Everyone has their own opinion on what the most important step of your skincare routine is. But if you don’t wash your face properly with the best cleanser for your skin’s type and needs, then the rest is redundant, because the other products just won’t work properly.
Washing away the day’s grime and removing make-up is essential. Not only does it help maintain healthy skin, but by removing detritus from the skin’s surface the rest of the products will be able to penetrate the top layers and get to work. They need a clean face in order to be effective.
Mimi Luzon, skin wellbeing expert, aesthetician and facialist to Bella & Gigi Hadid, couldn’t agree more. ‘Cleansing is an integral step in your skincare routines, even more so if you wear make-up,’ she explains. ‘Cleansing dissolves away excess dirt, makeup and bacteria on your skin; not cleansing if likely to leave your pores clogged and your skin more at risk of breaking out.’
The really tricky thing is that there are thousands, maybe even hundreds of thousands on the market, so finding the exact one right for you is a minefield. Luckily, we can help.
Different types of cleanser
There are so many type of cleansers – cleansing balms, micellar waters, foaming face washes – and they don’t all do the same thing. So first we should identify the different types and what they’re capable of.
1. Micellar water
What is micellar water? It’s tiny droplets of cleansing oil suspended in a water. It’s a great option for skin that’s sensitive, as it’s extremely gentle and doesn’t make your skin feel tight or dry after application. It’s also perfect for when you can’t be bothered to give your face a full-on deep cleanse. However, don’t become reliant on this as your only cleanser as you won’t be cleaning your skin completely. Simply pour some on to a cotton pad and wipe over the face to clean and cleanse.
2. Oil cleansers
Oil cleansers are really great at removing make-up, particularly stubborn mascara.
‘Cleansing oils are a favourite among many, however I don’t like to use oils or oil cleansers on acne-prone skin,’ warns Consultant Dermatologist Dr Anjali Mahto. ‘They can be highly comedogenic, so I’d avoid it if you’re prone to breakouts and blackheads.’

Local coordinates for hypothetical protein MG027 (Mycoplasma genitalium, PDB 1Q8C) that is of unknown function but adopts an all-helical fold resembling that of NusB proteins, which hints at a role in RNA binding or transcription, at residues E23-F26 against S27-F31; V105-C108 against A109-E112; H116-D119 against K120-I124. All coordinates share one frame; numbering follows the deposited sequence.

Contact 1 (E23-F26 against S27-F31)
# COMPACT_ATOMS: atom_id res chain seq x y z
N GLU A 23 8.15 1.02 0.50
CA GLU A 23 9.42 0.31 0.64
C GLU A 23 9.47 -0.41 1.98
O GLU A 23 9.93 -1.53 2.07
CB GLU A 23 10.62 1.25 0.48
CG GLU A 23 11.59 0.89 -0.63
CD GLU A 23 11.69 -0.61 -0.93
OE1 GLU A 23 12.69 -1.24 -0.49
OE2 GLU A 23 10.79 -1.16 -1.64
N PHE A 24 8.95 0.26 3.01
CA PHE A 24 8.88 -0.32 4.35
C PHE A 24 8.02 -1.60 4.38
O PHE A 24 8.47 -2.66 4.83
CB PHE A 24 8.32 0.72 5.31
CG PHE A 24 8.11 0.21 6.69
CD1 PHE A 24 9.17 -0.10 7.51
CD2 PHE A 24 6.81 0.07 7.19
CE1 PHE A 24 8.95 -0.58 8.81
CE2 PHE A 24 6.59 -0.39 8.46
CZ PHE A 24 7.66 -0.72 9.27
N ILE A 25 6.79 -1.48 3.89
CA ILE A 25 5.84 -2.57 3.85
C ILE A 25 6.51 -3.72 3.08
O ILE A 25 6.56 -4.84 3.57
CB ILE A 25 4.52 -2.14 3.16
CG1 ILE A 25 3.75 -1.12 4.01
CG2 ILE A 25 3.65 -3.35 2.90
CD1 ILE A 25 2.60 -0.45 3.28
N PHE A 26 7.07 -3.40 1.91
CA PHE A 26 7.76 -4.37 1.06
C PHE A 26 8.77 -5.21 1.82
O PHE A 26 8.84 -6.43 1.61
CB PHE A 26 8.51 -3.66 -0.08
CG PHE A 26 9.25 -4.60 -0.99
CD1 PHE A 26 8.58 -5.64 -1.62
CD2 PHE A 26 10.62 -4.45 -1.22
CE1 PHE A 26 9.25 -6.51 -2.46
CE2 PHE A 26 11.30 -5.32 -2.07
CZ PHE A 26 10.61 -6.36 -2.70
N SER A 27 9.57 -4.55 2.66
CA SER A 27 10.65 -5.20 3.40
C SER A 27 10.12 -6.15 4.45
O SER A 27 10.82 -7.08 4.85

3. Cleansing cloths
Elevate your standard flanneled wash cloth with one of these cotton options. A sustainable alternative to your go-to cotton pads, look for double sided options that sooth and cleanse skin.
4. Cleansing balms
These are particularly thick and luxurious cleansers that are great for dry skin in need of deep moisturising. Some can leave a slightly oily residue, so need to be rinsed thoroughly, ideally with a flannel or cloth.
‘Cleansing balms, such as Clinique Take The Day Off Cleansing Balm, are great for dry skin types,’ advises Dr Mahto. ‘Once massaged into the skin, they work to dislodge any make-up, pollution or sunscreen that is left on the skin.’
Oil cleansers are very similar to cleansing balms, but come in liquid form. But they do the same job.
5. Foaming cleansers
A foaming cleanser is kind of the entry level cleanser that you get given in your early teens. They get a bad rep, because a fair few of them contain SLS (the foaming agent), which can dry skin out. However, it doesn’t affect everyone and those with an oilier skin type and prone to blemishes should get on well with the formulas. They lather up, getting into every nook and cranny.
6. Gel cleansers
If you have combination skin, then a gel is a perfect middle ground of nourishing for drier skin and slight foaming for those oilier parts. Use on damp skin and work in before rinsing.
7. Cream/milk cleansers
Cream and milk cleansers don’t foam, then tackle dirt and grime best when applied directly onto dry skin. They work well if you have dry or dehydrated skin, because they’re super nourishing but don’t strip.
Best way to cleanse skin
‘I personally like to start my day by cleansing my face with foam or any other delicate product with a suitable PH level,’ says Luzon. ‘I also recommended starting your morning routine at least twice a week with an enzymatic exfoliation to remove dead skin cells and encourage skin glow.’
‘If you are looking for a deep clean then a double-cleanse could be the answer,’ explains Dr Mahto. ‘It involves using a cleansing oil, balm or micellar water to break down make-up, SPF and sebum on the surface of your skin first, then following it with a deeper water-based cleanse. This removes sweat, bacteria and old skin cells. A second round of cleansing will clean much deeper into the pores to remove any impurities.’
The number one rule is to think about your skin concerns and to choose your skin ingredients accordingly. Salicylic acid is a great deep exfoliant for oily skin, while thicker, rich cleansers are suited to dry skins. ‘I believe less is more; there is definitely such a thing as too many active ingredients,’ says Dr Mahto. ‘Applying a large number of active ingredients onto the skin can trigger allergy, sensitivity or irritation.
If you have sensitive, skin invest in a couple of different cleansers. ‘You can use different cleansers on different part of your face,’ explains Luzon. ‘For dryer areas use a nourishing cleansing cream and oiler areas stick with foams.’
So, whether you prefer a cream cleanser, thick balm, lightweight gel or nourishing cleansing oil, there’s one out there to suit your skin’s needs (and those of your bank balance, too).
Remember to increase your treatment plan by arming yourself with the best toner, which you would use after your cleanser.